I. The Sound of Music 
The Sound of Music, starring Julie Andrews and Christopher Plummer, might have been a book and a theatrical musical once, but it was also based on an incredible true story. In her memoir titled The Story of the Trapp Family Singers , Maria von Trapp tells the story of her family who originally came from Salzburg, Austria, but who were then forced to cross borders and emigrate to America to escape Nazi persecutions in Europe.
Even though the true story was dramatized substantially for the film, it remained true in essence. So, in reality, a young woman from a religious background did come to work in the Trapp family, but not as a governess, but as a tutor to one of the children (who were in reality ten in number, not seven as in the film). Georg von Trapp was the father in the family, and Maria (as this was the name of the woman/the author) came to love the children first (and only then the father) (source). Georg, who was in reality a much kinder person than in the film, did marry Maria, and the family eventually travelled to Italy and America, and not to Switzerland as in the film. The Sound of Music is also not the only film to be based on Maria von Trapp’s memoir. Previously, Wolfgang Liebeneiner directed a German film The Trapp Family , which was also based on The Story of the Trapp Family Singers.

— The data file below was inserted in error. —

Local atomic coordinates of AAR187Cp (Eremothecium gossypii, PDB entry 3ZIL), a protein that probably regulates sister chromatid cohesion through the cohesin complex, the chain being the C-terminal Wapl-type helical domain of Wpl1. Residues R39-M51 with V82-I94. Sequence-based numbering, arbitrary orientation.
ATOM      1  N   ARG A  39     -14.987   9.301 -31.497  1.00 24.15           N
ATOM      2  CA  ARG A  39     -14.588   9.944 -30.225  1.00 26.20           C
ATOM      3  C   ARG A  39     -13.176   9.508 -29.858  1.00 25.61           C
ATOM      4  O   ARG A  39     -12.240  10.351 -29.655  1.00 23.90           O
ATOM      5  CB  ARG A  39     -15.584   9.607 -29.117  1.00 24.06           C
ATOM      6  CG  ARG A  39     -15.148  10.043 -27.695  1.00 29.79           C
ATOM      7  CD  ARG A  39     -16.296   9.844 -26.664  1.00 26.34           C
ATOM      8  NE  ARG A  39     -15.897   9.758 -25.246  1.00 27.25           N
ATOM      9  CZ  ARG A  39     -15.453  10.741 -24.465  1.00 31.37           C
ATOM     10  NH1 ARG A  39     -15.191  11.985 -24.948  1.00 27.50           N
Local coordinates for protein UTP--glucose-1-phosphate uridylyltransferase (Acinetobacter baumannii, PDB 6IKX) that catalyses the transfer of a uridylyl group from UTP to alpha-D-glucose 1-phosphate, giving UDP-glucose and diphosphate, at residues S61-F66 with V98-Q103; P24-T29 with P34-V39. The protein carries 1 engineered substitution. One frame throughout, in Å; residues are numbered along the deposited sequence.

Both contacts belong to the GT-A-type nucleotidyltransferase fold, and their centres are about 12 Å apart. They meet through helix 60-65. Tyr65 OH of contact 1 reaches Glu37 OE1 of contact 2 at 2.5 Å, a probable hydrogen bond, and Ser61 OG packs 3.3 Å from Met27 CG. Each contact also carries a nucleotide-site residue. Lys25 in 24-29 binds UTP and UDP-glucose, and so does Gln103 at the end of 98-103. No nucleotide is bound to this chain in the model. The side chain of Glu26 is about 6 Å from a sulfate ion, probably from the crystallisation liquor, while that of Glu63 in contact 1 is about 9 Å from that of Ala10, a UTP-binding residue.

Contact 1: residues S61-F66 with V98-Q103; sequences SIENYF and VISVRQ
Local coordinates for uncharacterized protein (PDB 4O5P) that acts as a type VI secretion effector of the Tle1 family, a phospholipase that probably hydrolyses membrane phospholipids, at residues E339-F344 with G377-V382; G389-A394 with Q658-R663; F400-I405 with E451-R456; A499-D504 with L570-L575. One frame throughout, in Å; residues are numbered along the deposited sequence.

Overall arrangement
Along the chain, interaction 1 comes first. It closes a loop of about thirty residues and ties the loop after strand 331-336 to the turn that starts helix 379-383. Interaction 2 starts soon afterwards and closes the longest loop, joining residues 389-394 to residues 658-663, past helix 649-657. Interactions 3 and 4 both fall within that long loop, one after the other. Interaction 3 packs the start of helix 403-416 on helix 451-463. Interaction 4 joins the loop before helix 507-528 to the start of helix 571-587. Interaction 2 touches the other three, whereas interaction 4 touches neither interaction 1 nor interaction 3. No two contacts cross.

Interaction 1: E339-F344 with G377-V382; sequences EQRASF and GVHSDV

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I. The Servant (1963)
Directed by Joseph Losey, The Servant is considered by some to be one of the finest British films. It tells of Tony (James Fox), a flamboyant member of the upper class, who has just moved in to his central London residence after a period spent in Africa. He immediately hires a man-servant for himself, demure, respectful and knowledgeable Hugo Barrett (Dirk Bogarde). Hugo not only knows how to cook and take care of a house, but he is also an expert interior decorator and has been a gentleman’s servant for many notable Lordships. This tale of a friction between the upstairs and the downstairs reaches the zenith of tension when Hugo introduces “his sister” (Sarah Miles) to the household and when Tony’s own fiancée (Susan Stewart) decides to make the house her own dominion. The Servant works delightfully as a satire on class differences and servitude, showing a thin line that often separates usefulness from a nuisance, and kindness from submissiveness. This tale of hidden corruption has a frightening change of dynamics.
Continue reading “Recently Watched: Films: The Servant (1963), A Kiss Before Dying (1956) & Isle of the Dead (1945)”
I, Daniel Blake (2016)